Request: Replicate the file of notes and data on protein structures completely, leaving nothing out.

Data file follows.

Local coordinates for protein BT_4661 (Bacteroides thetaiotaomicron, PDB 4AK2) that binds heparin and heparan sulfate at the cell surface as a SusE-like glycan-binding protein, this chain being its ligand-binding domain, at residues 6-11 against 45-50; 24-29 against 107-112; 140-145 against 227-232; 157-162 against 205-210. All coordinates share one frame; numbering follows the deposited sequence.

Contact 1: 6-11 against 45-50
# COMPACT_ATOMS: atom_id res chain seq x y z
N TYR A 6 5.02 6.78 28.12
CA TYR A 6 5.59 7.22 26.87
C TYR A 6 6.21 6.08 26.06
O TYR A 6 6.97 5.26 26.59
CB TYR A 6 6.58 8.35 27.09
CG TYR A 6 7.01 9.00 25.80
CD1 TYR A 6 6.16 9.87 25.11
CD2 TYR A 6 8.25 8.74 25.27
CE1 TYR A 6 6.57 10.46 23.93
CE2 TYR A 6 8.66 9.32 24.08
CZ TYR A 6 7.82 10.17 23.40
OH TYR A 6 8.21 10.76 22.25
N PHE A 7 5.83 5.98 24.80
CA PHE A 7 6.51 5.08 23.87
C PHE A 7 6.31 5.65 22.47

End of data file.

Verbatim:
Local coordinates for protein BT_4661 (Bacteroides thetaiotaomicron, PDB 4AK2) that binds heparin and heparan sulfate at the cell surface as a SusE-like glycan-binding protein, this chain being its ligand-binding domain, at residues 6-11 against 45-50; 24-29 against 107-112; 140-145 against 227-232; 157-162 against 205-210. All coordinates share one frame; numbering follows the deposited sequence.

Contact 1: 6-11 against 45-50
# COMPACT_ATOMS: atom_id res chain seq x y z
N TYR A 6 5.02 6.78 28.12
CA TYR A 6 5.59 7.22 26.87
C TYR A 6 6.21 6.08 26.06
O TYR A 6 6.97 5.26 26.59
CB TYR A 6 6.58 8.35 27.09
CG TYR A 6 7.01 9.00 25.80
CD1 TYR A 6 6.16 9.87 25.11
CD2 TYR A 6 8.25 8.74 25.27
CE1 TYR A 6 6.57 10.46 23.93
CE2 TYR A 6 8.66 9.32 24.08
CZ TYR A 6 7.82 10.17 23.40
OH TYR A 6 8.21 10.76 22.25
N PHE A 7 5.83 5.98 24.80
CA PHE A 7 6.51 5.08 23.87
C PHE A 7 6.31 5.65 22.47